Saturday, 4 March 2017

Riz Ahmed: we will lose kids to extremism if we don't make them heroes in our stories

British Muslims are turning to extremism because they do not see themselves represented as heroes on screen, according to the actor Riz Ahmed.

In a speech at the House of Commons, Ahmed said: “When we fail to represent, people switch off. They switch off their telly, they switch off at the ballot box. They retreat to fringe narratives, which are sometimes very dangerous.

“In the mind of the Isis recruit, he’s a version of James Bond, right? Everyone thinks they’re the good guy. Have you seen some of the Isis propaganda videos? They’re cut like action movies. Where’s the counter-narrative? Where are we telling these kids that they can be heroes in our stories?”

Delivering the Channel 4 Diversity Lecture to an audience that included the Culture Minister, Matt Hancock, Ahmed recalled growing up in Wembley, north west London, with his family. “I remember when they’d be watching TV downstairs in the lounge, I’d be upstairs and all of a sudden I’d hear one of them call out, ‘Asian!’

“I’d pause my game and run downstairs just to go and look at Sanjeev Bhaskar on Goodness Gracious Me, Meera Syal in Bhaji on the Beach, Parminder Nagra in Bend It Like Beckham, Jimi Mistry in East is East.

“If you’re used to seeing yourself reflected in culture, I really want you to take a minute to understand how much it means to someone who doesn’t see themselves reflected back. Every time you see yourself in a magazine or on a billboard, TV, film, it’s a message that you matter, that you’re part of the national story, that you’re valued. You feel represented.”
Black and minority ethnic people feel alienated because so much of Britain’s “national story” is white - from the way history is taught in schools to the glut of all-white period dramas on television, said Ahmed, seen most recently in the Star Wars prequel Rogue One and the Sky Atlantic/HBO drama The Night Of.

“What people are looking for is a message that they belong. That they are part of something, that they are seen and heard and valued. They want to feel represented.

“If we don’t step up and tell a representative story, we’re going to start losing people to other stories. We’re going to start losing British teenagers so the next chapter in their lives is written by Isis in Syria. We’re going to start losing MPs like Jo Cox, who are murdered in the street because we’ve been sold a story that’s so narrow about who we are and who we’ve been and who we should be.

“In the 1930s we had a very similar situation to what we have today: political polarisation, economic disenfranchisement after a big financial crash, rising inequality, systematic scapegoating of certain minorities. What’s at stake here is whether or not we will move forwards together or whether we will leave people behind.”

Ahmed began his film career in The Road To Guantanamo and Film4’s Four Lions, and went on to critical acclaim in The Reluctant Fundamentalist and Nightcrawler. His performance in The Night Of earned him a Golden Globe nomination. But like other BAME actors, including Idris Elba and David Oyelowo, he has found more opportunities in the US.

“We end up going to America to find work,” he said. “I meet producers and directors here, I think they’re being honest when they say they want to work with me but ‘we don’t have anything for you, all our stories are set in Cornwall in the 1600s’.

“It’s weird because Asians are such a big proportion of the population here. Asian doesn’t even mean people that look like me in America. When I say I’m Asian they look at me, see I’m not Chinese and think I’m crazy. But it takes American remakes of British shows to cast someone like me.”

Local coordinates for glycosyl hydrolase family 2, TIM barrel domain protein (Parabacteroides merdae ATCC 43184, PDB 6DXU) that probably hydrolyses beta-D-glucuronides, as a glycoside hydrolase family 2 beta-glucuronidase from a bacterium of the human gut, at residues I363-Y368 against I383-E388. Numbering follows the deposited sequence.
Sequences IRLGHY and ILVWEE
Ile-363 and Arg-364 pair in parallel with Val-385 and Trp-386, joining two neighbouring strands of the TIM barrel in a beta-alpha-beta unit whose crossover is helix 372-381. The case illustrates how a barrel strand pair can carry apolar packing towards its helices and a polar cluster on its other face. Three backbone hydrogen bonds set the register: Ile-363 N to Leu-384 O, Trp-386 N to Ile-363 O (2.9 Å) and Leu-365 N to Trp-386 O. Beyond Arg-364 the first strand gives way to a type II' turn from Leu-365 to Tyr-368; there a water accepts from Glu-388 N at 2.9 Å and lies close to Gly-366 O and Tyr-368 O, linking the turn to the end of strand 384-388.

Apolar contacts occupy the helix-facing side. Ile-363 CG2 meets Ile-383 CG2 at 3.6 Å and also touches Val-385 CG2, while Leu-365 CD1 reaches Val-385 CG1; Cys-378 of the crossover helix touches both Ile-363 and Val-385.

Ahmed said the government must step in to increase representation in the creative industries, citing figures showing that only 1.5 per cent of TV drama directors are from BAME backgrounds. 

He added: “Sometimes it’s very easy to look at the screen and say, ‘Oh, look! It’s changed so much! There’s Riz, there’s Idris, there’s Michaela Cole in Chewing Gum… but these examples are often prominent because they are the exception that proves the rule.

“I’m getting on a plane to LA to attend the Star Wars premiere and I still get that second search before I get on the plane.” He had the surreal experience “of being asked for a selfie by someone who’s swabbing you for explosives”.

Ahmed said he had no political ambitions but joked that "as a Muslim socialist creative type, I can't rule out a leadership bid for UKIP. These are topsy-turvy political times."

Tuesday, 28 February 2017

The Islamic world did liberalise – but then came the first world war

Published in The Spectator - February 25th 2017
Copyright - All Rights Reserved

I am quite used to people smirking into their sleeves when they hear that I’ve just written a book called The Islamic Enlightenment. The really helpful wags say they expect something along the lines of The Wit and Wisdom of Spiro Agnew, which was billed as a collection of all the memorable aphorisms of the former US vice-president, and contained only blank pages.

So, the Islamic Enlightenment — good for a laugh. But we’re all familiar with the serious argument that lies behind the jests; that Islam has not been through an Enlightenment, a Reformation, or any of the other rites of passage that have formed our modernity, and that, ergo, Muslims and modernity are strangers. Not just strangers, but enemies: ever since Gutenberg revolutionised mass printing in the 1450s, pushing the West into the modern age, the Muslims have set their face against innovation. And to be fair, when you take into account the fact that it took some 400 years for movable type to come into general use in the Middle East, and that for much of this period the Ottoman authorities punished book-printing with death, is it any wonder that this bleak view of Muslim improvability has acquired the wide acceptance and legitimacy it currently enjoys?